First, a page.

Kidnappings in Chad could spark a regional security crisis


Kidnappers have terrorised Chad’s southern Mayo-Kebbi West and Logone Oriental provinces for over two decades. Between 2020 and 2023, the number of victims and overall amount paid in ransom by their families rose sharply, according to research by the Institute for Security Studies (ISS).

Local non-governmental organisations in the two provinces told the ISS that in 2022, 46 people were kidnapped, 12 assassinated, and 42 925 000 CFA was paid in ransom in Logone Oriental. In 2023, 41 people were abducted, eight were killed, two are missing and 52 405 000 CFA was handed over in Mayo-Kebbi.

Chad and its neighbours need to urgently address the problem to curb its spread and prevent collusion with other criminal and extremist forces at work at the Chad-Cameroon-Central African Republic (CAR) border areas. Mayo-Kebbi West and Logone Oriental, Chad’s two most affected provinces, are situated in this tri-border complex. State control is limited in this peripheral area, and criminals move easily across the porous borders.

The general security situation in this border area has deteriorated steadily due to decades of sporadic armed conflict in the Lake Chad Basin countries, and the emergence of Boko Haram in the early 2000s. Countries’ inability to curb the violence and maintain border security has given the problem a cross-border dimension.

Chad remains in the grip of various security threats, including the proliferation of firearms due to successive internal conflicts and the spillover from those in neighbouring Libya, Sudan and CAR. Criminal networks in Cameroon have also become stronger, ISS research shows, with a rise in kidnappings and the circulation of weapons in the northern parts of the country bordering Chad and CAR.

The CAR has been in conflict since 2003, increasing arms flows and pushing combatants to peripheral areas as the army gained strength from the support of its Russian partners. The conflict has also led to poverty for some Fulani herders, who have turned to banditry as a result.

In Chad, the kidnappers originate mainly from the cross-border Fulani, Arab and Hausa communities. They collaborate with local accomplices such as traditional authorities and youth, who inform them about whom to kidnap, sources told ISS Today. Anyone considered wealthy in the village or district can be targeted, including traders, herders, farmers, government officials and non-governmental organisation staff. Their children and spouses may also be abducted.

Although most kidnappings are motivated by financial gain, victims have in some cases been murdered despite ransoms being paid. Anyone regarded as a threat to the kidnapping business is in danger. Journalists, members of associations and in particular, members of community vigilance committees, are targeted because they raise awareness about the kidnapping risk.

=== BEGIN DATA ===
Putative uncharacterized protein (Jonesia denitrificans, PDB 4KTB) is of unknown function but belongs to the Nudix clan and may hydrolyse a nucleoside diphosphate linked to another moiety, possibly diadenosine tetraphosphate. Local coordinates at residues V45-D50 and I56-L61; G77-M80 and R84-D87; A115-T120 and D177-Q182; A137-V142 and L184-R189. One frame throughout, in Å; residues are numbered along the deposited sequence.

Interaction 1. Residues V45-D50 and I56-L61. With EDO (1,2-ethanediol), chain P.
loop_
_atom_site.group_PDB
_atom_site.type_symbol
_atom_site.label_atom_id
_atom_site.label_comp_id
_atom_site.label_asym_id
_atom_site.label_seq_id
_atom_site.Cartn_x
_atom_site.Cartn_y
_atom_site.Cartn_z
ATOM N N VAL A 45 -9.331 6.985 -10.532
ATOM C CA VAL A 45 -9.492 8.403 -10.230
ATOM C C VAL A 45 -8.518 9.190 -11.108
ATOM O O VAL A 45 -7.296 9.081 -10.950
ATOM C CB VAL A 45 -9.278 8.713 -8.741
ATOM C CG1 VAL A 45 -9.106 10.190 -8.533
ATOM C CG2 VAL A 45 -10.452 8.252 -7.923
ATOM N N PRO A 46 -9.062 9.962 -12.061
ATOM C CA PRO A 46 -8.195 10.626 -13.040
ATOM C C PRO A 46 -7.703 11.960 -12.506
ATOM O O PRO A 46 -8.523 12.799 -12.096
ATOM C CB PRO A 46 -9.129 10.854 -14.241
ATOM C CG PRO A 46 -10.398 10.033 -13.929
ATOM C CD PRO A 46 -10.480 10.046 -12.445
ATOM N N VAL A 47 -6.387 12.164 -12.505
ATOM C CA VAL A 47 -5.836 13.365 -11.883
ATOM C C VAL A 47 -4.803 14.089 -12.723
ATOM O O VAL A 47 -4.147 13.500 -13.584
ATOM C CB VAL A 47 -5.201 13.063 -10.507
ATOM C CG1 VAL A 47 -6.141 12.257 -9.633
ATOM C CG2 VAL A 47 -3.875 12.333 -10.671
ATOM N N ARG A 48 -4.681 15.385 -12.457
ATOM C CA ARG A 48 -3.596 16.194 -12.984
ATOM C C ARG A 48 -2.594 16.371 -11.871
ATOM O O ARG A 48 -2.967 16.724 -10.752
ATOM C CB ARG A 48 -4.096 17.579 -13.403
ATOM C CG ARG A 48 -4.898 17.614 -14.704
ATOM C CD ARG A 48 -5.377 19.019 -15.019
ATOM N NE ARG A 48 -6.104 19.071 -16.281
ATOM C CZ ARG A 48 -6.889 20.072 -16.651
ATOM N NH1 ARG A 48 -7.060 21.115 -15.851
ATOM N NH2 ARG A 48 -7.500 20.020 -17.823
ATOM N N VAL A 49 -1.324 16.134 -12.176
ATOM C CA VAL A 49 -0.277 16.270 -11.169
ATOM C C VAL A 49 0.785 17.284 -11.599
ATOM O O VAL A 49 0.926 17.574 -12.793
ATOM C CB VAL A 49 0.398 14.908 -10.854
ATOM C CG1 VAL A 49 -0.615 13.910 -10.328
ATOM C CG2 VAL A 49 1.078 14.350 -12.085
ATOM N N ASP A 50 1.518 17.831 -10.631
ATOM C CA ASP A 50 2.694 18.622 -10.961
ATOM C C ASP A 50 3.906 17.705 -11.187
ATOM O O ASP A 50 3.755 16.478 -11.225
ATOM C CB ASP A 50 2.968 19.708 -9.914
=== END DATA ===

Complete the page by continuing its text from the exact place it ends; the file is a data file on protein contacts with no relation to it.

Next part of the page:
After gathering information about their targets, abductors typically strike late at night, between 23:00 and 01:00. This trend changed in 2023 when pupils were kidnapped during the day from their school in Pala town centre in Mayo-Kebbi West. Victims from Chad are held in Cameroon, and those taken in Cameroon are kept in Chad, interviewees told ISS Today. Trafficking of all kinds also takes place in this border complex.

Insufficient security force numbers make preventing kidnapping difficult. Military operations that draw on reinforcements from other provinces have helped recover hostages and arrest kidnappers. However, this doesn’t happen regularly. Young people have been mobilised in Mayo-Kebbi West and Logone Oriental to watch over their communities, alert others when someone is kidnapped, and provide information to the security forces.

The Chad-Cameroon-CAR border area is a powder keg of crime that needs swift action from all three governments. To bolster safety arrangements, countries must increase security force numbers and provide better equipment to handle the area’s rough terrain, such as off-road vehicles and motorbikes. This would enable the creation of information networks, surveillance posts and more pedestrian and motorised patrols.

The cross-border nature of kidnappings makes collaboration between the three countries vital. This should include setting up cooperation mechanisms, joint patrols and the permanent exchange of information between forces in these areas. Negotiating transboundary search and seizure rights is also essential. This has been done among Lake Chad Basin countries as part of the Multinational Joint Task Force against Boko Haram.

It is also crucial to work with the youth vigilance committees, whose extensive knowledge of these environments can be used to gather information and track down kidnappers.

Written by Allioum Tondandi, Researcher, Centre for Research in Anthropology and Human Sciences, N’Djamena, Chad, and Remadji Hoinathy Senior Researcher, Central Africa and Lake Chad Basin, ISS.

Republished with permission from ISS Africa. The original article can be found here.